General living systems theory and analysis constitutes a rational way to begin to understand the human factors which should guide all planning of space missions. This theory is a conceptual integration of biological and social approaches to the study of living systems. Living systems are open systems that input, process, and output matter and energy, as well as information which guides and controls all their parts. In human organizations, in addition to matter and energy flows, there are flows of personnel, which involve both matter and energy but also include information stored in each person's memory. There are two types of information flows in organizations: human and machine communications and money or money equivalents. Twenty subsystem processes dealing with these flows are essential for survival of systems at all levels.
General living systems theory has been applied in studying such organizations as corporations, military units, hospitals, and universities. It can similarly be applied in studying human settlements in space. The general procedure for analyzing such systems is to map them in two- or threedimensional space. This map of a lunar outpost indicates its subsystems and the major flows within it. When these flows have been identified, gauges or sensors can be placed at various locations throughout the system to measure the rate of flow and provide information to each of the inhabitants and to others about the processes of the total system, so that its management can be improved (management information system) and its activities made not only more costeffective but also more satisfying to the humans who live in it.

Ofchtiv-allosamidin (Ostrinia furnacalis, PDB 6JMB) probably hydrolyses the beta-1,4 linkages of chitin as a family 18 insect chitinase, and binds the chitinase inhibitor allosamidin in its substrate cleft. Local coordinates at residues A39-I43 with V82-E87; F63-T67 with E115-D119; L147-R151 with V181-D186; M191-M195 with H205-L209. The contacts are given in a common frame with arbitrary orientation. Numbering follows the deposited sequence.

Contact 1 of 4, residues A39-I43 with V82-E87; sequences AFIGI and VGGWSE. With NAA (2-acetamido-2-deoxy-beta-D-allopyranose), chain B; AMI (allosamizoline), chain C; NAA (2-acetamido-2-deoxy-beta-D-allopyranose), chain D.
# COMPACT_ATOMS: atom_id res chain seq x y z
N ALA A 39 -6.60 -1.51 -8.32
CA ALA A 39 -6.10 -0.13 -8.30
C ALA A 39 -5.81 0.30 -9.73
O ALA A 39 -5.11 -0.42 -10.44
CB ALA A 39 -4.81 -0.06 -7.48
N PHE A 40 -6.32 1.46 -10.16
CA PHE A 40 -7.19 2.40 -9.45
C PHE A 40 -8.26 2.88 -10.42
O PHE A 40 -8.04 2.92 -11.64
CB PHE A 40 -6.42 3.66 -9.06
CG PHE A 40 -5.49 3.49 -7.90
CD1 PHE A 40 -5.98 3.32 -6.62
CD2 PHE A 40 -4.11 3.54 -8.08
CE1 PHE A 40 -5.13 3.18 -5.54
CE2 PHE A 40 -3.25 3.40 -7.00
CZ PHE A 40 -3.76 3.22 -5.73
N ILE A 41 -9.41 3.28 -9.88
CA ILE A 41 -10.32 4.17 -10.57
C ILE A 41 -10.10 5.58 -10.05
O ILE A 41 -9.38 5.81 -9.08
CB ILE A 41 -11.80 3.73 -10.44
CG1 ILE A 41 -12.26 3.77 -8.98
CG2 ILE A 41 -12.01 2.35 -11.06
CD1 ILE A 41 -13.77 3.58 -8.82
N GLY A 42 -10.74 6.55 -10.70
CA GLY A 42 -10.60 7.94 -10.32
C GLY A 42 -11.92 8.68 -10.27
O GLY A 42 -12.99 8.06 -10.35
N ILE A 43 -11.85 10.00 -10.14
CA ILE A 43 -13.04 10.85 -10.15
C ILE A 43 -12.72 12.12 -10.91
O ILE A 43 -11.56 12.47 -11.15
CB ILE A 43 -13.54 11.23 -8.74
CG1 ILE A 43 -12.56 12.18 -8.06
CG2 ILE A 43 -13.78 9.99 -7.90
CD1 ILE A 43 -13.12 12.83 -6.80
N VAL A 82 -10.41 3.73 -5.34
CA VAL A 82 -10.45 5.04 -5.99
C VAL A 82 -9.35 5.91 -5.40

Such an analysis would take into account the primary needs of human systems foraging for food and other necessary forms of matter and energy; feeding; fighting against environmental threats and stresses; fleeing from environmental dangers; and, in organizations which provide a comfortable, long-term habitat, perhaps reproducing the species. This study would analyze the effects on human social and individual behavior of such factors as weightlessness or 116 gravity; limited oxygen and water supplies; extreme temperatures; available light, heat, and power; varying patterns of light and dark, and so forth. A data bank or handbook could be developed of the values of multiple variables in each of the 20 subsystems of such a social system.
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